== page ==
“Booze Buses” Could Soon Sweep the UK

“Booze Buses” Could Soon Sweep the UK

By May Wilkerson 04/03/15

The mobile bus initiative has saved over $300,000 in health-care costs and helped over 1,700 people.

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Mobile alcohol treatment centers could soon hit the roads across England after a pilot project proved successful in two communities. Initial trials of these “booze buses,” which provide quick treatment to drunk partiers, led to a dramatic decrease in ER visits, saving hundreds of thousands of dollars in health-care costs.

The mobile units were first tested as part of a $1.5 million government-funded initiative to reduce the harms associated with drinking in 20 communities across England, from March 2012 to September 2014.

According to a report from the UK’s Alcohol Fund, a double-decker “booze bus” parked in Maidstone, a town southeast of London, helped more than 1,700 people, preventing around 1,000 ambulance visits and saving around $370,000 in health-care costs. The double-decker bus, equipped with up to 15 trained staff, was parked on the town’s main street on weekend nights, treating people with minor injuries related to drinking and providing a safe waiting area for partiers waiting to get home.

According to local council officer Duncan Bruce, staff were “surprised” by the success of the mobile treatment center. “It takes a while and these things don’t happen overnight, but with them there you can go into town and have a good night out, knowing that you’ll be nice and safe,” he said. “The idea was to have an identifiable resource in the town center at night, which could form a base to give emergency aid, first aid and to be a place where people could go if they were lost or had their money stolen.”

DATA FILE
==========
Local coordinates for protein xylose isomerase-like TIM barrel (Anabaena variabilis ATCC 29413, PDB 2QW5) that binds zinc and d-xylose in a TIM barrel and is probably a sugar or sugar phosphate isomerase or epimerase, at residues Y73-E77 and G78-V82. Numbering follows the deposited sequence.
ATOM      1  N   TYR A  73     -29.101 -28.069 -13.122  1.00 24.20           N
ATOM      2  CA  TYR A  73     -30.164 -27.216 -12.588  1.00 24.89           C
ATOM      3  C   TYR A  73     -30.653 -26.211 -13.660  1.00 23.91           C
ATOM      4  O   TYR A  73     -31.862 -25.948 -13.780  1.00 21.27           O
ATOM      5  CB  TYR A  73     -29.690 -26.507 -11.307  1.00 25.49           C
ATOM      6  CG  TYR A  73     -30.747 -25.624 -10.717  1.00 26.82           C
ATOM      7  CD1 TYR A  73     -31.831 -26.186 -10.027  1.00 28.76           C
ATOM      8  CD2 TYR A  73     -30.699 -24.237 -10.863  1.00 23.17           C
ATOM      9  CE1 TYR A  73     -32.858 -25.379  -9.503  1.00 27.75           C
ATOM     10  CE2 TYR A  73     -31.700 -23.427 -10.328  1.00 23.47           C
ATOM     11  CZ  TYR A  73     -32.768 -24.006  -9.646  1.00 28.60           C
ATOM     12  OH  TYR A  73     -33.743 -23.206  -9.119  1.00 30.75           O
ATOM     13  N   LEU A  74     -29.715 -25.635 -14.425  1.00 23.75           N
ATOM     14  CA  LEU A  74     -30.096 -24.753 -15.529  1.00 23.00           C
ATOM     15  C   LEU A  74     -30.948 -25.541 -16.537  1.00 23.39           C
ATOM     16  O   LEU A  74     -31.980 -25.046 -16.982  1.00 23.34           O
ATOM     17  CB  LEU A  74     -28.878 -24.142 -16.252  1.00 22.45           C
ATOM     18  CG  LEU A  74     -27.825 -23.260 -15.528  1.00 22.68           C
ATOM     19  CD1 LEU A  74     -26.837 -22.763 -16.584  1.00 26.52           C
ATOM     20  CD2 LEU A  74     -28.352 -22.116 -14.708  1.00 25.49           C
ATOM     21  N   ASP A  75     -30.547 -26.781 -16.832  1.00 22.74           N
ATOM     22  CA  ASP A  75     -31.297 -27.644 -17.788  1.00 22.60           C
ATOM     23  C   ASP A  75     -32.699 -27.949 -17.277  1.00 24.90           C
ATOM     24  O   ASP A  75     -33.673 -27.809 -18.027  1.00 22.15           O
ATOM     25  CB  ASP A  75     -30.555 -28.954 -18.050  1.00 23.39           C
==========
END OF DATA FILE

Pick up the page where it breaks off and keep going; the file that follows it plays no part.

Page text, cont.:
By day, the bus doubled as a mobile education center, with staff giving talks on subjects ranging from teenage pregnancy to drug awareness at schools and community centers.

Other Alcohol Fund initiatives to deal with problem drinking across England included taxi marshals to oversee drinkers’ transportation home, volunteer “street pastors” and “evening safety wardens.” All of these projects have been credited with helping boost drinkers’ safety and reducing injury and accidents.

The Department for Communities and Local Government (DCLG) said other areas of the country “should learn from the successes of the project” and introduce similar initiatives.

Said a DCLG spokesman: “Over the two years, these community coalitions of local police, community activists, local authorities and retailers saw marked drops in anti-social behavior, street drinking and for some, ambulance callouts.”

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May Wilkerson is a writer, comic and Managing Editor @someecards. Co-host of the podcast Crazy; In Bed w/ @alyssalimp. She is also the top Google result for "insufferable lunatic." Follow this insufferable lunatic on Twitter.

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